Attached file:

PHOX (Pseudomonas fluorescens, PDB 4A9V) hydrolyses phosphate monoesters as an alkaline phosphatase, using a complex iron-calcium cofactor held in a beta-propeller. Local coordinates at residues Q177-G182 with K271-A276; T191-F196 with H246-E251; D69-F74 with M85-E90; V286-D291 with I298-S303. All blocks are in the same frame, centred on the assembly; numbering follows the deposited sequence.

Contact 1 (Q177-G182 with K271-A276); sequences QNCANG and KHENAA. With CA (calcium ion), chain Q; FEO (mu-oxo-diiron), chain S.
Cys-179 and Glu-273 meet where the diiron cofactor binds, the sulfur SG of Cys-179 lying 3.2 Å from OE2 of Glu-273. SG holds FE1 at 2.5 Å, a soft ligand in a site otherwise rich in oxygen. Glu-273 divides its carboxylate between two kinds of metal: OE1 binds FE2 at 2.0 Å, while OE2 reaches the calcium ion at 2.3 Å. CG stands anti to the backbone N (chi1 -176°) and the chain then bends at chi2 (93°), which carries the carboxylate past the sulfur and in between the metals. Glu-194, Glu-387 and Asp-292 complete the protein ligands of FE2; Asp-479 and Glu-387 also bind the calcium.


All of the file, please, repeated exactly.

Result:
PHOX (Pseudomonas fluorescens, PDB 4A9V) hydrolyses phosphate monoesters as an alkaline phosphatase, using a complex iron-calcium cofactor held in a beta-propeller. Local coordinates at residues Q177-G182 with K271-A276; T191-F196 with H246-E251; D69-F74 with M85-E90; V286-D291 with I298-S303. All blocks are in the same frame, centred on the assembly; numbering follows the deposited sequence.

Contact 1 (Q177-G182 with K271-A276); sequences QNCANG and KHENAA. With CA (calcium ion), chain Q; FEO (mu-oxo-diiron), chain S.
Cys-179 and Glu-273 meet where the diiron cofactor binds, the sulfur SG of Cys-179 lying 3.2 Å from OE2 of Glu-273. SG holds FE1 at 2.5 Å, a soft ligand in a site otherwise rich in oxygen. Glu-273 divides its carboxylate between two kinds of metal: OE1 binds FE2 at 2.0 Å, while OE2 reaches the calcium ion at 2.3 Å. CG stands anti to the backbone N (chi1 -176°) and the chain then bends at chi2 (93°), which carries the carboxylate past the sulfur and in between the metals. Glu-194, Glu-387 and Asp-292 complete the protein ligands of FE2; Asp-479 and Glu-387 also bind the calcium.